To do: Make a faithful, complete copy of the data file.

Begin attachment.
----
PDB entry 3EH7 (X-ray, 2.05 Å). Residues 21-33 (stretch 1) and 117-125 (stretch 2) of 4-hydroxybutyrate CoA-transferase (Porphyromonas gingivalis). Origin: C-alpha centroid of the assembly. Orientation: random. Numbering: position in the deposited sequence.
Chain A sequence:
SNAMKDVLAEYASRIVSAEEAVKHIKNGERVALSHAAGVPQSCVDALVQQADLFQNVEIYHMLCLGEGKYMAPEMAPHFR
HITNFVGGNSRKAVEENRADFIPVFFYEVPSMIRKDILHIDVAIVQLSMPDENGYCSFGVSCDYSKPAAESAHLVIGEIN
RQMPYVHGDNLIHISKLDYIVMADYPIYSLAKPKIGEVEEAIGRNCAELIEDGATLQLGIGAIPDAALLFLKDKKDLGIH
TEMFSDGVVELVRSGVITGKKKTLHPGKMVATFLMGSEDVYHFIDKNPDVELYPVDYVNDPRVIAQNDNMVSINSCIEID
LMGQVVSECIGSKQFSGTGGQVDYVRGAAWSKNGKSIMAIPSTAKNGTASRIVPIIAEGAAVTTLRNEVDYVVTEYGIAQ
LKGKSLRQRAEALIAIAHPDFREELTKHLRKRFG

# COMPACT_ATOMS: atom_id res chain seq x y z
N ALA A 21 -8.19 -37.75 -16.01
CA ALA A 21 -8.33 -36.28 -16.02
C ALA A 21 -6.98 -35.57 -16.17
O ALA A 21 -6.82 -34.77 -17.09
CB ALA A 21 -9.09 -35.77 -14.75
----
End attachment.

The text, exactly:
PDB entry 3EH7 (X-ray, 2.05 Å). Residues 21-33 (stretch 1) and 117-125 (stretch 2) of 4-hydroxybutyrate CoA-transferase (Porphyromonas gingivalis). Origin: C-alpha centroid of the assembly. Orientation: random. Numbering: position in the deposited sequence.
Chain A sequence:
SNAMKDVLAEYASRIVSAEEAVKHIKNGERVALSHAAGVPQSCVDALVQQADLFQNVEIYHMLCLGEGKYMAPEMAPHFR
HITNFVGGNSRKAVEENRADFIPVFFYEVPSMIRKDILHIDVAIVQLSMPDENGYCSFGVSCDYSKPAAESAHLVIGEIN
RQMPYVHGDNLIHISKLDYIVMADYPIYSLAKPKIGEVEEAIGRNCAELIEDGATLQLGIGAIPDAALLFLKDKKDLGIH
TEMFSDGVVELVRSGVITGKKKTLHPGKMVATFLMGSEDVYHFIDKNPDVELYPVDYVNDPRVIAQNDNMVSINSCIEID
LMGQVVSECIGSKQFSGTGGQVDYVRGAAWSKNGKSIMAIPSTAKNGTASRIVPIIAEGAAVTTLRNEVDYVVTEYGIAQ
LKGKSLRQRAEALIAIAHPDFREELTKHLRKRFG

# COMPACT_ATOMS: atom_id res chain seq x y z
N ALA A 21 -8.19 -37.75 -16.01
CA ALA A 21 -8.33 -36.28 -16.02
C ALA A 21 -6.98 -35.57 -16.17
O ALA A 21 -6.82 -34.77 -17.09
CB ALA A 21 -9.09 -35.77 -14.75